En BlocEn Bloc Process Timeline – How long does it take?
- by Druce
- December 7, 2018
- 4 min read
It is no secret that en bloc sales in Singapore have almost come to a stop after the property curbs in July. Since then, just two en bloc sales were completed, down from the S$3.8 billion worth of transactions in the previous quarter. There are of course a number of developments that are still trying for an en bloc sale, like Mandarin Gardens at S$2.79 billion and Pine Grove at S$1.86 billion. If you are one of those people, you must be wondering about the en bloc process timeline. If a sale does go through, what happens next? Do you have adequate time to look for a replacement?
Let’s dive right into the en bloc process timeline.
En bloc process timeline – what happens next?
There are a couple of stages to the en bloc process timeline, and at certain stages this can be drawn out longer, depending on the outcome of it.
Stage 1: Setting Up
Time taken: 1 to 2 months
How any en bloc process starts would usually be a few interested owners that band together to form a pro-temp sale committee. This means starting the Extra-ordinary General Meeting (EOGM) in order to set up the Collective Sales Committee (CSC). In an ideal scenario, this includes representatives from all the different sized units. If the committee is experienced, they would know that it is important to allow for fair representation at the beginning. This is to prevent further disputes at crucial points down the line. The CSC has an important job to generate interest among the residents to get the majority vote required.
Note: For developments less than 10 years, they will require 90% consent by share value as well as strata area. For developments older than 10 years this will be set at 80%.
There will be a few EOGMs set to determine various aspects of the Collective Sales Agreement (CSA) and also to appoint the correct consultants for the job. For example, the lawyers and the property agency in charge of the tender and sale process. It is also at this stage where the reserve price, valuation and Method of Apportionment (MOA) will be set. These are very crucial to the en bloc process timeline as the price set has to be high enough such that the majority of votes needed can be garnered, but not too high that it would even deter developers from bidding for it.
The decision of the reserve price will take into consideration many aspects such as, the current plot ratio and actual plot ratio, current market conditions, surrounding en bloc sales and if there were any successes and the price it was sold at, potential developments around the development, lease top up premium and development charge. Sometimes additional due diligence will be done and an independent valuation would be consulted to get some bearings on the reserve price.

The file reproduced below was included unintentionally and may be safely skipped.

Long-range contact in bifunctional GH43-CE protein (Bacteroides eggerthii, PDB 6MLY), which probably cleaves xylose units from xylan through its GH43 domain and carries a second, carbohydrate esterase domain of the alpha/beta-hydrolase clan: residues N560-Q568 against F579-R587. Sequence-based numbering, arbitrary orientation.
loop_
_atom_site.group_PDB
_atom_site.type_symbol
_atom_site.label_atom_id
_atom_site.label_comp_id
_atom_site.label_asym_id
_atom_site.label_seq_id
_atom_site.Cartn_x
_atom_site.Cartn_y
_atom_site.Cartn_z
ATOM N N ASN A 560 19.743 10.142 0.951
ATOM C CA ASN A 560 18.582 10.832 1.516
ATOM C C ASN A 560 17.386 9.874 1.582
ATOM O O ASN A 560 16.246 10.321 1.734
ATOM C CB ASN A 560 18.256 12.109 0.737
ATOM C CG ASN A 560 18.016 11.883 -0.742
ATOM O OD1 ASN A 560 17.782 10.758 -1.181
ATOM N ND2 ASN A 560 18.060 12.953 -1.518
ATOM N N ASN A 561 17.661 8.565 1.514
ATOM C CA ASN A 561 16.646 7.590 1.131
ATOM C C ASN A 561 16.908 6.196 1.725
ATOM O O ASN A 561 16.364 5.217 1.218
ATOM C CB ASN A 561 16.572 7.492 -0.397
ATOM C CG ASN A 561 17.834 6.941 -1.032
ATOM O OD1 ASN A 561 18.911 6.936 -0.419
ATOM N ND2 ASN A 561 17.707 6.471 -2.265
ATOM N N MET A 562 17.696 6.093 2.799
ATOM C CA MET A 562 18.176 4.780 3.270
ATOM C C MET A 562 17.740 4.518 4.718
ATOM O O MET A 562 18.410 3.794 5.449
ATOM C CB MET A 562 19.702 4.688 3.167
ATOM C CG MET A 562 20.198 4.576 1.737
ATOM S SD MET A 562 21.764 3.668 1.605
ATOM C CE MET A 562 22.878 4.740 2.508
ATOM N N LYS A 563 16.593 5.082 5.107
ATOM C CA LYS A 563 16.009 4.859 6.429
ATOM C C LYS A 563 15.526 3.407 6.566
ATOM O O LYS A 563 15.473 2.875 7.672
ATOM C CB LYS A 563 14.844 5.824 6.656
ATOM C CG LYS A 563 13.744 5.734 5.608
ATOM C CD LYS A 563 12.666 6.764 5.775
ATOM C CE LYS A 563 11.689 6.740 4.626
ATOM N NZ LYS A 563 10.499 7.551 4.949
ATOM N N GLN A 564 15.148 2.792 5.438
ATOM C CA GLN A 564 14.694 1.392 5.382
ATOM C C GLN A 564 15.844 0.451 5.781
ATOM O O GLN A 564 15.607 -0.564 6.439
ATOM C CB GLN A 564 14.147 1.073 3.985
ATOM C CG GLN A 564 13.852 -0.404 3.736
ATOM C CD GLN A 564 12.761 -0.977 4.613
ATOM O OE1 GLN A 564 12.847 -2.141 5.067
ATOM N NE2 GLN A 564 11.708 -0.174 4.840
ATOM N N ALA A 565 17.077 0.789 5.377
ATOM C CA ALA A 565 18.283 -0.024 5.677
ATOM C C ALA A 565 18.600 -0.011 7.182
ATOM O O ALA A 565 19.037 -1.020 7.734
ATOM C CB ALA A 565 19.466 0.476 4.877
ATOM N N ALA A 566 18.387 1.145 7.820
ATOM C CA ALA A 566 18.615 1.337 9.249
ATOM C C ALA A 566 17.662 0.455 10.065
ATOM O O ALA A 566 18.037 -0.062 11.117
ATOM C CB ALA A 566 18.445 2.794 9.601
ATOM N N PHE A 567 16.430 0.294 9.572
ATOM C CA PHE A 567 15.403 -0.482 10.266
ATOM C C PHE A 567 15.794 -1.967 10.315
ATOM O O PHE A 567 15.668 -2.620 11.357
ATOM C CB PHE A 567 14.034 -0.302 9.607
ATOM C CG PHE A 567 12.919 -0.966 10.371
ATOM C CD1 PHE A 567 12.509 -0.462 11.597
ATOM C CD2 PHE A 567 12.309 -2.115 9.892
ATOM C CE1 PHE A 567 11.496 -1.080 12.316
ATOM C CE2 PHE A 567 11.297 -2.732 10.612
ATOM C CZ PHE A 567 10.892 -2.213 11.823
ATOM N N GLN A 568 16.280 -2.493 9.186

Next, is the MOA, which can result in a lot of disagreements during this process. Why is this important? Because the MOA determines how much each resident will be able to obtain from the en bloc sale. So the CSC has to propose an MOA that is fair to all residents in the development. Disagreements always happen at this point because some residents would feel that their unit is worth more, perhaps because of the level, the facing, or the uniqueness of the unit. Hence, all these issues have to be resolved so that the en bloc process can continue.
Stage 2: Getting the required 80% or 90% vote
Time taken: 12 months or less
At this stage, the CSC will have 12 months to attain the required number to launch the public tender for sale.
Stage 3: Launching en bloc sales via public tender
Time taken: 1 month if not 10 weeks for private treaty
The tender will usually close within one month. If there is no successful bidder, this will go into a sale by private treaty arrangement, and there is a 10 week timeframe for this.
Stage 4: Apply to Strata Title Board (STB)
Time taken: 3 to 9 months
It is at this point in time where any resident who objects to the sale can file an objection. The dispute will have to be mediated by the STB, if it cannot be resolved, the STB will issue a stop order and it will have to be escalated to the High Court. This will obviously drag the en bloc process timeline even further.
Stage 5: Completion of Sale and Handover
Time taken: 3 months for completion
Once STB approves the sale, it will take another 3 months to complete it entirely. After the completion, residents will have up to 6 months to move out and provide the developer with vacant possession of the unit.
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